Tim Schwanen, “Innovations to Transform Personal Mobility,” in Low Carbon Mobility Transitions, ed. Debbie Hopkins and James Higham (Oxford: Goodfellow Publishers, 2016), 206–212.
Frank W. Geels, “Technological Transitions as Evolutionary Reconfiguration Processes: A Multi-level Perspective and a Case-Study,” Research Policy 31, nos. 8–9 (2002): 1257–1274.
Schwanen, “Innovations to Transform Personal Mobility,” 206–219.
Tim Cresswell, “Towards a Politics of Mobility,” Environment and Planning D: Society and Space 28, no. 1 (2010): 17–31.
Mimi Sheller and John Urry, “The New Mobilities Paradigm,” Environment and Planning A 38, no. 2 (2006): 207–226.
Cristina Temenos and Eugene McCann, “Policies,” in The Routledge Handbook of Mobilities, ed. Peter Adey, David Bissell, Kevin Hannam, Peter Merriman, and Mimi Sheller (New York: Routledge, 2013), 575–584.
Merje Kuus, “For Slow Research,” International Journal of Urban and Regional Research 39, no. 4 (2015): 838–840. “Slow research” is distinct from “slow scholarship” and advocates intellectual reflection on the relationship between scholars’ ontological and methodological commitments.
See also Frans Sengers and Rob Raven, “Toward a Spatial Perspective on Niche Development: The Case of Bus Rapid Transit,” Environmental Innovation and Societal Transitions 17 (2015): 166–182.
E.g., Tim Cresswell, On the Move: Mobility in the Modern Western World (New York: Routledge, 2006); Peter Merriman, Driving Spaces: A Cultural-Historical Geography of England’s M1 Motorway (Malden, MA: Blackwell, 2007).
E.g., Torsten Hägerstrand, Innovation as a Spatial Process (Chicago: University of Chicago Press, 1962); John Pickles and Adrian Smith, eds., Theorising Transition: The Political Economy of Post-Communist Transformations (London: Routledge, 1998); Noel Castree, David Demeritt, Diana Liverman, and Bruce Rohoads, eds., A Companion to Environmental Geography (Malden, MA: Blackwell, 2009)
Gilles Deleuze and Félix Guattari, What Is Philosophy? (London: Verso, 1994); Isabelle Stengers, “The Cosmopolitical Proposal,” in Making Things Public: Atmospheres of Democracy, ed. Bruno Latour and Peter Weibel (Cambridge, MA: MIT Press, 2005), 994–1005.
E.g., Nick Revington, “Gentrification, Transit, and Land Use: Moving beyond Neoclassical Theory,” Geography Compass 9, no. 3 (2015): 152–163; John Stehlin, “Cycles of Investment: Bicycle Infrastructure, Gentrification, and the Restructuring of the San Francisco Bay Area,” Environment and Planning A 47, no. 1 (2015): 121–137.
Ananya Roy and Aihwa Ong, eds., Worlding Cities: Asian Experiments and the Art of Being Global (Malden, MA: Blackwell, 2011); Eric Sheppard, Helga Leitner, and Anant Maringanti, “Provincializing Global Urbanism: A Manifesto,” Urban Geography 34, no. 7 (2013), 893–900.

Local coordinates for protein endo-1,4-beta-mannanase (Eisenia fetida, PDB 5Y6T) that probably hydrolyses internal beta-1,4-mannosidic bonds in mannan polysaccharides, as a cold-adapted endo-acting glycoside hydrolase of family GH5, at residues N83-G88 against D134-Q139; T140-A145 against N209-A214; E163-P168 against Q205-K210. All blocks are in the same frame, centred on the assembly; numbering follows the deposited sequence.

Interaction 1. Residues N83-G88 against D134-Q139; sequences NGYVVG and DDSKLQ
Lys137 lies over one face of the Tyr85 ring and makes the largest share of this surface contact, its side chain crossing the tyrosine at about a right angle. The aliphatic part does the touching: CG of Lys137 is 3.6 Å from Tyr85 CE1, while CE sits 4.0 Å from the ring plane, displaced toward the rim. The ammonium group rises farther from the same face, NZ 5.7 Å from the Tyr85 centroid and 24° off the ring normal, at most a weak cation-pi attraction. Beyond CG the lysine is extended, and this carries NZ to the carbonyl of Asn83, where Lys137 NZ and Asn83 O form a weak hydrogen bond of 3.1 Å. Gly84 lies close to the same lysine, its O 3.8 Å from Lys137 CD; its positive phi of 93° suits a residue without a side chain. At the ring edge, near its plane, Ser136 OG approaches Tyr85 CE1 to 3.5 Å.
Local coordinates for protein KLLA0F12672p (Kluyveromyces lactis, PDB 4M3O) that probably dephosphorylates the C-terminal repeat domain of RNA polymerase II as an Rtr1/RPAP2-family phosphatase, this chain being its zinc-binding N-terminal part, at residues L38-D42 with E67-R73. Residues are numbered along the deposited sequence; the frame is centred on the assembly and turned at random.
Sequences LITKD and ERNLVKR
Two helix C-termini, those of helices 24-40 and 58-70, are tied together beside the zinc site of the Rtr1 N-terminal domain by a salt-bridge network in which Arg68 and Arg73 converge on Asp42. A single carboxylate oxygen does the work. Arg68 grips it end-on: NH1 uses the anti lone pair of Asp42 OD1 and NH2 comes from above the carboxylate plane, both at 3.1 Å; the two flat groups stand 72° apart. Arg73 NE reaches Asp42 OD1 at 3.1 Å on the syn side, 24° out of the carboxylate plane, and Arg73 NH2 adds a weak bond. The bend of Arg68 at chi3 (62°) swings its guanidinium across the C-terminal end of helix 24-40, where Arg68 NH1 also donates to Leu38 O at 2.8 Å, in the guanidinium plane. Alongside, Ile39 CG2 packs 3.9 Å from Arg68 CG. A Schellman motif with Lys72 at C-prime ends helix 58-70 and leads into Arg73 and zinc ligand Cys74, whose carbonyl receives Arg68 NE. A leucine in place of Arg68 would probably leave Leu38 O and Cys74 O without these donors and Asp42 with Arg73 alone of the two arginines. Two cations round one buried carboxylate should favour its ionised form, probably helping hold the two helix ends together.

E.g., Lance H. Gunderson, “Ecological Resilience—In Theory and Application,” Annual Reviews of Ecology and Systematics 31 (2000): 425–439.
John Urry, “Do Mobile Lives Have a Future?,” Tijdschrift voor Economische en Sociale Geografie 103, no. 5 (2012): 566–576; Cresswell, On the Move, 327; Peter Adey, Mobility (London: Routledge, 2009).
Cresswell, On the Move, 327.
Mark Swilling and Eve Annecke, Just Transitions: Explorations of Sustainability in an Unfair World (Claremont, South Africa: UCT Press, 2012).
Robert D. Bullard, Glenn S. Johnson, and Angel O. Torres, Highway Robbery: Transportation Racism & New Routes to Equity (Cambridge, MA: South End Press, 2004).
Cresswell, “Towards a Politics of Mobility,” 31.
Cresswell, On the Move, 327.
John Urry, “The ‘System’ of Automobility,” Theory, Culture & Society 21, nos. 4–5 (2004): 25–39.
The idea of putting the tension between two opposing concepts at the heart of the narrative is also what underpins a mobilities perspective, with its central tension between mobility and immobility.
Many transitions scholars involved in action research activities, such as events and workshops with mobility practitioners, are at the forefront in the development sustainable alternative mobility systems. Examples include the Dutch TRANSUMO program (http://www.transport-research.info/programme/transumo-transition-sustainable-mobility) and the EU program Pioneers into Practice (https://pioneers.climate-kic.org). Throughout my research, many of these “pioneers” or “frontrunners” have told me, through personal communication, that they find the multi-level perspective narrative of transitions both empowering and convincing in providing a broader context for their struggle. The multi-level perspective narrative states that transitions happen when there is sufficient “landscape” pressure to dislodge “regimes” that structure unsustainable sociotechnical systems and when “niches” that afford protective space to alternative sustainable sociotechnical systems are sufficiently developed.
Eugene McCann, “Urban Policy Mobilities and Global Circuits of Knowledge: Toward a Research Agenda,” Annals of the Association of American Geographers 101, no. 1 (2011): 107–130.
Matt Watson, “How Theories of Practice Can Inform Transition to a Decarbonised Transport System,” Journal of Transport Geography 24 (2012): 488–496.
Andreas Reckwitz, “Toward a Theory of Social Practices: A Development in Culturalist Theorizing,” European Journal of Social Theory 5, no. 2 (2002): 243–263.
For understanding how practices change, see Shove et al., The Dynamics of Social Practice, 208.
Watson, “How Theories of Practice Can Inform Transition to a Decarbonised Transport System,” 496.
John Urry, “The ‘System’ of Automobility,” 39.
John Urry, Global Complexity (Cambridge: Polity, 2003).
John Urry, Climate Change and Society (Cambridge: Polity, 2011); John Urry, Societies beyond Oil (London: Zed, 2013).
Frank Geels, “Multi-level Perspective on System Innovation: Relevance of Industrial Transformation,” in Understanding Industrial Transformation: Views from Different Disciplines, ed. Xander Olsthoorn and Anna Wieczorek (Dordrecht: Springer, 2006), 163–186, here 165. See also Frank Geels, “Energy, Societal Transformation, and Socio-technical Transitions: Expanding the Multi-level Perspective,” Theory, Culture and Society 31 (2014): 21–40.
Elizabeth Shove, “Beyond the ABC: Climate Change Policy and Theories of Social Change,” Environment and Planning A 42 (2010): 1273–1285. See also Elizabeth Shove, Heather Chappells, and Loren Lutzenhiser, eds., Comfort in a Lower Carbon Society (London: Routledge, 2009).